Several people in and around the FTA share an interest in moving towards a more peer-based learning experience. Here I try to see what that may mean, how far we are from that with the FTA and what kind of challenges we have to get there.
When we started the FTA, our aim was to offer courses for people to acquire specialised, in-debth knowledge on the topics of Free Software, Open Standards, Free Technology. As many people have an interest in, and our current society still demands for, we have aimed to offer university recognised courses, which in fact we have assured (current courses and course certificates are formally recognised by the universities, most at master level, some at bachelor). From the beginning we have followed as guiding principle to set up the Academy following the principles of Free Software production.
As is a defining criterion for Free Software, the software is published under free licenses. The same applies to all the software used and/or developed by the Academy, but also for all its learning materials. The software and materials are all published in Open Standard formats. Furthermore common to (most) Free Software development is the principle of peer production. As defined by Yochai Benkler, commons-based peer production (see references in WP) is a different economic model where production takes place by voluntary participants, who (often in large numbers) develop meaningful projects, normally without receiving monetary compensation. Typically, the results of peer production are available under equal conditions to all community members, usually under a free license. This contrasts to the conventional models of firm-based production and market-based production.
As discussed in a course organised by Marisa Monti and Joe Corneli at the P2P University (see: Open Governance and Learning), the FTA has various aspects of peer learning, though the production is not completely following that model. Similarities: 1) the FTA develops and uses only software licensed under free licenses; 2) all materials are under free licenses; 3) software and materials use Open Standard formats; 4) the courses are organised in groups of participants facilitated by a tutor; 5) the participants are encouraged to contribute to open wikis and blogs and participate in communities; 6) the assessment of the participants takes into account and values these contributions; participants are encouraged to make suggestions, contribute to and join the development of existing materials or new ones (see for example the development of the common curriculum). That said, there is still a minimum hierarchy, a predefined course programme, which requires the payment of tuition fees and formal requirements that make the FTA not fully peer based learning.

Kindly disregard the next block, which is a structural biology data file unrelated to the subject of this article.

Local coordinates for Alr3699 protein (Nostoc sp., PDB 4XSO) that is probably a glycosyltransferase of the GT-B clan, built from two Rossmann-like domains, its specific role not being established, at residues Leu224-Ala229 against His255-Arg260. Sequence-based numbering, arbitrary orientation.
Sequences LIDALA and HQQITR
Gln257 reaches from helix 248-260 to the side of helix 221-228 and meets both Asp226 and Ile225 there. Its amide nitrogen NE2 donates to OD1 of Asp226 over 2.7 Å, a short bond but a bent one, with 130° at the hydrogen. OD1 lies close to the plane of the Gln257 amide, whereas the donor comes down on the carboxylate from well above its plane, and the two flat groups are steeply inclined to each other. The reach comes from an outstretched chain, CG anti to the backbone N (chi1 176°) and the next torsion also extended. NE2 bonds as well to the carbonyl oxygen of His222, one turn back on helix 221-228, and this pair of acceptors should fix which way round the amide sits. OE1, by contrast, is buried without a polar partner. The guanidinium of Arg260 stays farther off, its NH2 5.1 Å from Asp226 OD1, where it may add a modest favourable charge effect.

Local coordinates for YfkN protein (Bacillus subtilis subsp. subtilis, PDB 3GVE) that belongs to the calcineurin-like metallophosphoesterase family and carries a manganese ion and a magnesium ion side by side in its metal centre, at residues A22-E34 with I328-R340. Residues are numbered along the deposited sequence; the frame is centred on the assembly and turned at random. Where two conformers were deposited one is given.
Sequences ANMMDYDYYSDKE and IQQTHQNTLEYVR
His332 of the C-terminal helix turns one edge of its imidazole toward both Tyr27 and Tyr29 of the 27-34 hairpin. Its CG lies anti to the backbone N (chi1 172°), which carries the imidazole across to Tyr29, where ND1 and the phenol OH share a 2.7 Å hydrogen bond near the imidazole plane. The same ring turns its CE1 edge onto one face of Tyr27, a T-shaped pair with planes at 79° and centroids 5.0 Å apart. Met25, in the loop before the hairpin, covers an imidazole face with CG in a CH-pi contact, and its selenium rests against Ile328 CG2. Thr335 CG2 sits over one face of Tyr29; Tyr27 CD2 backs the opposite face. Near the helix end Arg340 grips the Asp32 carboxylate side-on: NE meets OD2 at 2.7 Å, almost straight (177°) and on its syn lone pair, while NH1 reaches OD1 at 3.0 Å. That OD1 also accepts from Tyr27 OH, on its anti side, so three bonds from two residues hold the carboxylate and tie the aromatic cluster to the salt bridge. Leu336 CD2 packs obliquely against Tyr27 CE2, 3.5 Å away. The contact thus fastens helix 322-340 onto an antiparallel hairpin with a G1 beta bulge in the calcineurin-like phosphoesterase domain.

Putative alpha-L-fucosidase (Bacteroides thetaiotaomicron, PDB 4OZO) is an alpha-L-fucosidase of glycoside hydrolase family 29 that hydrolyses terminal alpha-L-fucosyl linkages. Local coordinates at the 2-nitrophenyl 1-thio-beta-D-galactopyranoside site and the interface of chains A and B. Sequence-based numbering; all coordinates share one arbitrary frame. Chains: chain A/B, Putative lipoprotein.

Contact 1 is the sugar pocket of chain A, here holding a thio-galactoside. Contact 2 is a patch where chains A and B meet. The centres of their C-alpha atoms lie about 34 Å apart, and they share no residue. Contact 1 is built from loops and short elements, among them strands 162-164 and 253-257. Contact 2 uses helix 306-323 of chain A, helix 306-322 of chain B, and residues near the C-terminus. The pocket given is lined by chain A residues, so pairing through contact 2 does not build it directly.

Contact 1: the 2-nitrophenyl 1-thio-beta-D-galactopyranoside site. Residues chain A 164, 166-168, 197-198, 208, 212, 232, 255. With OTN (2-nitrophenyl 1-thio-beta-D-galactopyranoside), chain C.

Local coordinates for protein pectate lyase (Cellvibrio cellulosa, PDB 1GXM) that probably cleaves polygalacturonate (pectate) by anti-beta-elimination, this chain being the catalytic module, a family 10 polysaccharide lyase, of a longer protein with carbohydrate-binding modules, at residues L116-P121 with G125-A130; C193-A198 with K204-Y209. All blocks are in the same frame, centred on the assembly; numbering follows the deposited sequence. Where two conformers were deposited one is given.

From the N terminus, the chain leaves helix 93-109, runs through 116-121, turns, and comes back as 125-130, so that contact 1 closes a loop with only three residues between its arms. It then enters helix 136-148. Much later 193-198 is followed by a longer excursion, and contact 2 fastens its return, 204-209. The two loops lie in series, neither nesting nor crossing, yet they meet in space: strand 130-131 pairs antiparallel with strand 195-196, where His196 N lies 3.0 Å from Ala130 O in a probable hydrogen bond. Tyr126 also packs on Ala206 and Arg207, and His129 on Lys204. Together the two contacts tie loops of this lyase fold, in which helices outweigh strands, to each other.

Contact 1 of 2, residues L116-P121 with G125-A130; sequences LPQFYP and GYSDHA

The reason the FTA is not yet completely peer based lie in the following challenges, which I think are typical for bridging with the established educational world.
Recognition. When aiming for formal recognition, by any institution, some requirements apply. For example to define a set of Learning Outcomes, syllabus and set of activities in order to obtain the formally recognised certificate or diploma. In the case of an FTA course, these can be found on the website, the course book and study guide. Furthermore, recognition can only take place after assessment by the tutor.
Assessment. Various levels of assessments are in place in formally recognised courses, and also in the case of the FTA courses. The first, most obvious one is the tutor who guides the group and assesses the activities, contributions and assignments of each group member. Secondly, the tutor is assessed, by the participants, but also by the university. Then the whole programme, its organisation, materials, relevance, consistency and other quality aspects are evaluated periodically.
Economic sustainability. In order to be able to run such formal courses, staff for tutoring, quality assessment, coordination, infrastructure and material development needs to be paid.
As the peer learning model promises greater access and flexibility to cater the needs of the interested participants, we're looking for ways to deal with these challenges. The question arises then how we could address these challenges differently, so to assure a fully peer-based learning model.
I would like to hear your ideas and discuss them.
draft of releveant paper I currently write, titled
Leveraging moneyless approach in organizing learning networks